Hauk-class patrol boat
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The Hauk class MTB HNoMS Lom
|Builders:||Bergens Mek Verksteder,
Westamarin A/S, Alta
|Operators:||Royal Norwegian Navy|
|In commission:||1977-2001, 2001-2008 (Super-Hauk)|
|Type:||Patrol boat and MTB|
|Displacement:||120 tons standard,
160 tons full load
|Length:||36.5 m (120 ft)|
|Beam:||6.2 m (20 ft)|
|Draught:||1.8 m (5.9 ft)|
|Draft:||1.5 m (4.9 ft)|
|Propulsion:||2 x MTU 16V 538 TB92 diesels; 2 shafts, 6,820 hp(m), 5 ‘‘MW‘‘|
|Speed:||32 knots (59 km/h)|
|Range:||440 mi (710 km) at 30 knots (56 km/h)|
|Complement:||24 (including 6 officers)|
|Surface search/navigation; 2 x Litton radars (I-band)
Weapons control; Kongsberg MSI-80S or Sagem VIGY-20 optronic director
Combat data systems; DCN SENIT 2000 (from late 2001) and Link 11
|Armament:||6 x Mk 2 Penguin SSMs,
Twin Simbad launcher for Matra Sadral and Manpad SAMs,
1 x Bofors 40 mm L/70 gun,
2 x TP 613 torpedo tubes
Hauk-class patrol boats are a series of Norwegian fast attack craft. Hauk means hawk in Norwegian. They were ordered in the 1970s and the first boat, Hauk, was commissioned on 17 August 1977. Designed as a development of the Storm- and Snøgg-class, by Lieutenant-commander (later Captain) Harald Henriksen, the 14 Hauk class vessels made up the Coastal Combat Flotilla, responsible for protecting the rugged coastline of Norway. The ships were modernized frequently and in their later form were known as "Super-Hauks." The Royal Norwegian Navy deployed four of these warships for anti-terror patrol in the Strait of Gibraltar.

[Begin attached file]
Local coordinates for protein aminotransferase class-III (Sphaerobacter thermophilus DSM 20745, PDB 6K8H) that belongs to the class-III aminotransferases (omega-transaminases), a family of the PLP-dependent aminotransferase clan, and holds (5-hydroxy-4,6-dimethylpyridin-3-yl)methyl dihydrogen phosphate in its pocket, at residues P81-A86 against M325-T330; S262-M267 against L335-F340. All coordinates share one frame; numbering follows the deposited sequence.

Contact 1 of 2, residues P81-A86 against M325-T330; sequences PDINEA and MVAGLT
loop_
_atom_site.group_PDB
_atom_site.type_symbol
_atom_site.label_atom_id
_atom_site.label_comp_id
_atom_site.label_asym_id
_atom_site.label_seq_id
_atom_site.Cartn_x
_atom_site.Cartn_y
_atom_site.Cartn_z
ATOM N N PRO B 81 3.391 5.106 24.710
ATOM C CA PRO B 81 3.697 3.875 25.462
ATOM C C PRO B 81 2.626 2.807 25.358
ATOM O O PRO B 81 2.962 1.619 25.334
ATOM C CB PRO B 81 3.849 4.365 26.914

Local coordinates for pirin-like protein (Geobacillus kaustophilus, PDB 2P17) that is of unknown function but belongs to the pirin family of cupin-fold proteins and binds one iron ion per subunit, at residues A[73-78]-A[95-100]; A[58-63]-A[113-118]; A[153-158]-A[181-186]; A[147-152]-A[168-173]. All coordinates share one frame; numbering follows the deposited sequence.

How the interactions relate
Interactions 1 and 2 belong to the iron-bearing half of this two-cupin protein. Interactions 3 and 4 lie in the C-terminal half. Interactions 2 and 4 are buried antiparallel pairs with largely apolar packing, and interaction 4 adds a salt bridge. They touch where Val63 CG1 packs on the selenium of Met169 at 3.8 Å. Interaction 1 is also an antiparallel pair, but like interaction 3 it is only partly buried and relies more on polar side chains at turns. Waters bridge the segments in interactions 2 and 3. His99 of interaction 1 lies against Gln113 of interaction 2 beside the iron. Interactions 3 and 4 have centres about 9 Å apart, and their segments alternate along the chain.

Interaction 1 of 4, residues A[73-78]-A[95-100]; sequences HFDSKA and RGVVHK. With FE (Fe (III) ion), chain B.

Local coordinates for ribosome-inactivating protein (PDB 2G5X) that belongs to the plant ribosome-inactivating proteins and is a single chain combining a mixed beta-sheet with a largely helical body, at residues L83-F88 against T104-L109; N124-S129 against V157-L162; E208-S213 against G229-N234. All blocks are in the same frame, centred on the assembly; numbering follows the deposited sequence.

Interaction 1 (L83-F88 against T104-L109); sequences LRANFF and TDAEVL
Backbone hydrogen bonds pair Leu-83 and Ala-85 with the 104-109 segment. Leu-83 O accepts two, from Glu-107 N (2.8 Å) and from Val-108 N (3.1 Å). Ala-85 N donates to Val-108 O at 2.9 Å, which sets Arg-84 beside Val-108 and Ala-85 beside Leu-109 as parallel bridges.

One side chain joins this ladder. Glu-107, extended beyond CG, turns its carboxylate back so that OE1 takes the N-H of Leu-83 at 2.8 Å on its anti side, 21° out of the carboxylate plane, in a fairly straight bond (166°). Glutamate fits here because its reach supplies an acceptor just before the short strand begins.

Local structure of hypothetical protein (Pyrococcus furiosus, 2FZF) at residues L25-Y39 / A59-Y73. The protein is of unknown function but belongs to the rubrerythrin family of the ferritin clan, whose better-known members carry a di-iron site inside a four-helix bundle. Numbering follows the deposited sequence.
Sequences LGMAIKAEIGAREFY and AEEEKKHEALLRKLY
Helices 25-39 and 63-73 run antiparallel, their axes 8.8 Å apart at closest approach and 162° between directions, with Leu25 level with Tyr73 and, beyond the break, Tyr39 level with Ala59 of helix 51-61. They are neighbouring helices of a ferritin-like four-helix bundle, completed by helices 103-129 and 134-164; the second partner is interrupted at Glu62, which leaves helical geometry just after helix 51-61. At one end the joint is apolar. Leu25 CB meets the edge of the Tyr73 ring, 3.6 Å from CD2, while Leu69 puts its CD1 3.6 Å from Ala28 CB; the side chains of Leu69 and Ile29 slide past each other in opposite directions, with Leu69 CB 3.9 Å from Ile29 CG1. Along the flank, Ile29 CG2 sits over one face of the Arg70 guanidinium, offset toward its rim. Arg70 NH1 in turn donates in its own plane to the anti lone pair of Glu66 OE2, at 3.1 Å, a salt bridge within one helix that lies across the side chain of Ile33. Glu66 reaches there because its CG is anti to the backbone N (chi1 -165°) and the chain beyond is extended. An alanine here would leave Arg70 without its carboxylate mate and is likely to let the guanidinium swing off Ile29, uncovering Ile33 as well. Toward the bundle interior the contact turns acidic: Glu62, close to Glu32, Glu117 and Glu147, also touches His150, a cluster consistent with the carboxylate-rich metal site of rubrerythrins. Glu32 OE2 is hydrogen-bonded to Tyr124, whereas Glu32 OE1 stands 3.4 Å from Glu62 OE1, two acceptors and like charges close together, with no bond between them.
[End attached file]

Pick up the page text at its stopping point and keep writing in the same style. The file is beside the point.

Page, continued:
To ensure that their capability met contemporary standards the Hauk class boats were modernized to Super-Hauk standard with the arrival of the new and more modern Skjold class MTBs. This modernization included incorporation of the Senit 8 CMS, Link 11 (receive only), modifications of the Penguin missiles and upgrades to the navigation equipment.
All the boats were decommissioned by 2008.
The vessels were used as escort for allied vessels through the Strait of Gibraltar as part of Operation Active Endeavour . The Norwegian contribution consisted of 21 MTB Squadron and its four vessels. The squadron was stationed in Cadiz along with two Danish vessels of Flyvefisken class. The mission lasted from April to October 2003, and the vessels were widely praised for their efforts.
In November 2006, the vessels were probably once called for international duty when 22 MTB squadron became part of UNIFIL II - a maritime UN contributions in the coastal area outside Lebanon that would prevent arms smuggling in the area. The vessels were stationed in Limassol in Cyprus .
- Hauk (P986) - commissioned 17 August 1977
- Ørn (P987) - commissioned 19 January 1979
- Terne (P988) - commissioned 13 March 1979
- Tjeld (P989) - commissioned 25 May 1979
- Skarv (P990) - commissioned 17 July 1979
- Teist (P991) - commissioned 11 September 1979
- Jo (P992) - commissioned 1 November 1979
- Lom (P993) - commissioned 15 January 1980
- Stegg (P994) - commissioned 18 March 1980
- Falk (P995) - commissioned 30 April 1980
- Ravn (P996) - commissioned 20 May 1980
- Gribb (P997) - c10 July 1980
- Geir (P998) - commissioned 16 September 1980
- Erle (P999) - commissioned 10 December 1980
- Jane's Fighting Ships 2004-05, p. 516.
|Royal Norwegian Navy patrol boat classes|
MTBene til kai i 2001, sett fra dekket til KNM Horten. Lengst til høyre ses en Stridsbåt 90N.